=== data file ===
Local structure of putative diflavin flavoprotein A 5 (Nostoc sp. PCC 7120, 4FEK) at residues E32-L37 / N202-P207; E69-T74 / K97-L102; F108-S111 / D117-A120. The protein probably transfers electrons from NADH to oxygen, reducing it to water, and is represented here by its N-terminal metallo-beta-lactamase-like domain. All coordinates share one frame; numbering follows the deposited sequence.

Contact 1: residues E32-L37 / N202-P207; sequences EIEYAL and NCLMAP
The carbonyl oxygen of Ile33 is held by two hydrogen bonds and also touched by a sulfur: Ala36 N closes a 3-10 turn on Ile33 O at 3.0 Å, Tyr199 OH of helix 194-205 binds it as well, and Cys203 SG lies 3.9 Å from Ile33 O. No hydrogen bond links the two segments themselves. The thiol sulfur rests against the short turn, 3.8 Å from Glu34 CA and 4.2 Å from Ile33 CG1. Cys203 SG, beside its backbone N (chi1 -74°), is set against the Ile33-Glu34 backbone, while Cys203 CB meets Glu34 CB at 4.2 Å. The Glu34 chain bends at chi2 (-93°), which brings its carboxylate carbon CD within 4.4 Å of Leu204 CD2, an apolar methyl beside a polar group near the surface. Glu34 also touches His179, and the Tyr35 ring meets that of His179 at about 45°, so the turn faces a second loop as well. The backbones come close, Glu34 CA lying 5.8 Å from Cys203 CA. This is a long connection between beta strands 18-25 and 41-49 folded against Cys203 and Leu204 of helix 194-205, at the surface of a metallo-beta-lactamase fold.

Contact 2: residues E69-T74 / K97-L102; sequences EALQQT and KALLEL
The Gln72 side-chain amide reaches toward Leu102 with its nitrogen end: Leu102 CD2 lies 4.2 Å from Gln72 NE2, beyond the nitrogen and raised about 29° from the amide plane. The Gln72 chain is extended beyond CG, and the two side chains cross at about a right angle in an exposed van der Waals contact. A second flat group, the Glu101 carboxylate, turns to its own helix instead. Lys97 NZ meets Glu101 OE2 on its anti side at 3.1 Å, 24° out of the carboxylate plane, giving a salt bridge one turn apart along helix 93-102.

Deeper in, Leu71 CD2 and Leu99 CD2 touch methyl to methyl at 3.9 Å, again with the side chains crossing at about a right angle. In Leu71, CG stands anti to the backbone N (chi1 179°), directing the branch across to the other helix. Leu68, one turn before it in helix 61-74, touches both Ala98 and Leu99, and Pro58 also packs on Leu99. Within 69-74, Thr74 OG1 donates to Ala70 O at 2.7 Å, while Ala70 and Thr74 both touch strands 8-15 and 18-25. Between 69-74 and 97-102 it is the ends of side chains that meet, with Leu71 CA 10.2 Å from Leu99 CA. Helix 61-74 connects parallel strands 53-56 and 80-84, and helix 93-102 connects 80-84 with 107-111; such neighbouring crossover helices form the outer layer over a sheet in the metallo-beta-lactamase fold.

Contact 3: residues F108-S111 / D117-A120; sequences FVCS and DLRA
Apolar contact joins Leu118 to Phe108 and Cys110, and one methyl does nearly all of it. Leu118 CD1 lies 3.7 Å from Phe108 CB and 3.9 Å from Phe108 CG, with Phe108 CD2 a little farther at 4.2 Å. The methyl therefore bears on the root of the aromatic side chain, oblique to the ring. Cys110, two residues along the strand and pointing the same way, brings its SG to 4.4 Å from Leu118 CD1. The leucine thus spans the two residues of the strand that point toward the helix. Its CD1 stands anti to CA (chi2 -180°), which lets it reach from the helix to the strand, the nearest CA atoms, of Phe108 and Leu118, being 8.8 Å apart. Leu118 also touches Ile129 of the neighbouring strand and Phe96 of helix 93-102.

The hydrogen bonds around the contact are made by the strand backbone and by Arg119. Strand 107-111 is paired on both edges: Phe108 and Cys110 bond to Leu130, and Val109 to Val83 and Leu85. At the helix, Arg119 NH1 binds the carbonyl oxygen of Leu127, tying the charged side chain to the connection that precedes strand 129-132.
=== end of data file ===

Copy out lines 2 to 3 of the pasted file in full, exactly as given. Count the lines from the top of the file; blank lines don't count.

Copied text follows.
Contact 1: residues E32-L37 / N202-P207; sequences EIEYAL and NCLMAP
The carbonyl oxygen of Ile33 is held by two hydrogen bonds and also touched by a sulfur: Ala36 N closes a 3-10 turn on Ile33 O at 3.0 Å, Tyr199 OH of helix 194-205 binds it as well, and Cys203 SG lies 3.9 Å from Ile33 O. No hydrogen bond links the two segments themselves. The thiol sulfur rests against the short turn, 3.8 Å from Glu34 CA and 4.2 Å from Ile33 CG1. Cys203 SG, beside its backbone N (chi1 -74°), is set against the Ile33-Glu34 backbone, while Cys203 CB meets Glu34 CB at 4.2 Å. The Glu34 chain bends at chi2 (-93°), which brings its carboxylate carbon CD within 4.4 Å of Leu204 CD2, an apolar methyl beside a polar group near the surface. Glu34 also touches His179, and the Tyr35 ring meets that of His179 at about 45°, so the turn faces a second loop as well. The backbones come close, Glu34 CA lying 5.8 Å from Cys203 CA. This is a long connection between beta strands 18-25 and 41-49 folded against Cys203 and Leu204 of helix 194-205, at the surface of a metallo-beta-lactamase fold.